It will surely be cold at 8 p.m. on Tuesday, Jan. 24, but Santa Clarita residents are being asked to bundle up and spend two to three hours outside at that time — to help those who have no choice but to spend all night long braced against the unfriendly elements of the outdoors.
Two hundred local volunteers are needed for the Los Angeles Homeless Services Authority’s annual “Point-In-Time Homeless Count,’’ a one-day snapshot of L.A.’s homeless population that is used by the federal Department of Housing and Urban Development, among others, to determine funds allocated to local homeless programs.
“(Last year) showed a lot of buy-in from the community,’’ said Jerrid McKenna, a city management analyst who took on an administrative support role in last January’s Santa Clarita-area count, and will do the same this year.
Last year, he said, about 100 local volunteers turned out when one location was used as a deployment spot at which the volunteer surveyors gathered.
This year, McKenna said, two gathering spots will be used — one on Valencia, one in Canyon Country. Hence the call for twice as many volunteers counters.
Previous surveys produced sobering statistics, and troubling trends.
In 2016, according to LAHSA (the homeless authority) data, there were an estimated 46,874 homeless people in Los Angeles County – up by 2,515, or 5.7 percent, from 2015’s count of 44,359.
In the LAHSA’s “Service Planning Area 2,” which includes the Santa Clarita and San Fernando valleys, the Point-In-Time surveys showed 7,094 homeless in 2016, up 36 percent from the 2015 tally of 5,216.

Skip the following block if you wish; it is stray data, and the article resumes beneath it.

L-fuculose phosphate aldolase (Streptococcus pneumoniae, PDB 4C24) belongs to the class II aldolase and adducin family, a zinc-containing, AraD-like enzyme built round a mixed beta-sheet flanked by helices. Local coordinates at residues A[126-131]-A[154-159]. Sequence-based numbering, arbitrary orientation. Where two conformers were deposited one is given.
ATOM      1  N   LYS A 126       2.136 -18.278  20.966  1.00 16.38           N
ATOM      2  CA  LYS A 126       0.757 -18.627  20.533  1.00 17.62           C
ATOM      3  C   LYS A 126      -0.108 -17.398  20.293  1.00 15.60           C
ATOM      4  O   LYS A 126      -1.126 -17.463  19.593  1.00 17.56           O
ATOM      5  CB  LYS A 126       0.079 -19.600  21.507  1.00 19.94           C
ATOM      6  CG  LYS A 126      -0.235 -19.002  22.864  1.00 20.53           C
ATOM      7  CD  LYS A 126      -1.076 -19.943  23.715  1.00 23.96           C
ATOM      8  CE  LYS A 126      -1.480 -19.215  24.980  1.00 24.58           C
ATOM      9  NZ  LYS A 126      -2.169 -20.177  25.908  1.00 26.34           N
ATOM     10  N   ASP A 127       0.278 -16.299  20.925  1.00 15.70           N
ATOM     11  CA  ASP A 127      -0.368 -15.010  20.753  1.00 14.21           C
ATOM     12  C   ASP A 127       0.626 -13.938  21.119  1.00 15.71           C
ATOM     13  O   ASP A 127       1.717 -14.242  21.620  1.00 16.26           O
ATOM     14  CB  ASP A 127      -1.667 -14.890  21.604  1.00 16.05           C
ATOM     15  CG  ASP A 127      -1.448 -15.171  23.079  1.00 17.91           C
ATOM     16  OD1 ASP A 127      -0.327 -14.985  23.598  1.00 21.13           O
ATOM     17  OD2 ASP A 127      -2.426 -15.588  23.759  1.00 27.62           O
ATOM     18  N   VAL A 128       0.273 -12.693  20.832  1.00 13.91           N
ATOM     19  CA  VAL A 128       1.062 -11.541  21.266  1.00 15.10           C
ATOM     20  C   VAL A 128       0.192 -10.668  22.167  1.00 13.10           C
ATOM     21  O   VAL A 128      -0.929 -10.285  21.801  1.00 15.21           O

In Santa Clarita specifically, the LAHSA numbers were 316 in 2016, and 298 in 2015.
This county-wide count includes 85 cities and the unincorporated areas of Los Angeles County, excluding the Glendale, Long Beach and Pasadena.
This year’s Jan. 24 “street count” is the first of four steps used by LAHSA to gather data on the homeless. Subsequent steps include demographic surveys to determine individual data (such race, gender, age, military experience, issues that night indicate contributing causes of homelessness); a shelter count; and a youth count.
“They will (subsequently) … interview members of the population to find out what are their special issues, things of that nature,’’ McKenna said.
Locally, the data is used for funding for the Bridge to Home shelter and the Family Promise of the Santa Clarita Valley, he said.
“It’s important for Bridge to Home because it’s at the core of what we do, which is homeless services,’’ said Silvia Gutierrez, executive director of the shelter, which operates from November to March.
“We want to get the numbers in Santa Clarita because, in so many ways, it’s connected to funding that comes through the area — not just for us, but with other partnering agencies like the Domestic Violence Center, the Child and Family Center.’’
Beyond HUD funding, she said, the data is used “across the board when we write to foundations — we use the data as evidence of the need, for different groups that want to know what the need is in Santa Clarita.’’
Anyone interested in volunteering is asked to visit TheyCountWillYou.org to sign up and get details, or to call either LAHSA at (213) 683-3333 or Jennifer Del Toro, administrative analyst for the city of Santa Clarita, at (661) 286-4030.
The two locations from which volunteers will be deployed will be The Centre, at 20880 Centre Pointe Parkway; and Real Life Church, at 23841 Newhall Ranch Road.
Volunteers – who must be at least 18 years old — will receive training and materials on the night of the count.
McKenna said volunteers will be put in pairs or groups and sent out to conduct visual tallies along local census tracts. Their data will be compiled and sent to USC for analysis and an ultimate estimation of the homeless population.
The new data is expected around mid-year, he said.
Some of the more hard-to-reach areas, such as the wash, will be surveyed by Sheriff’s Department deputies, McKenna said.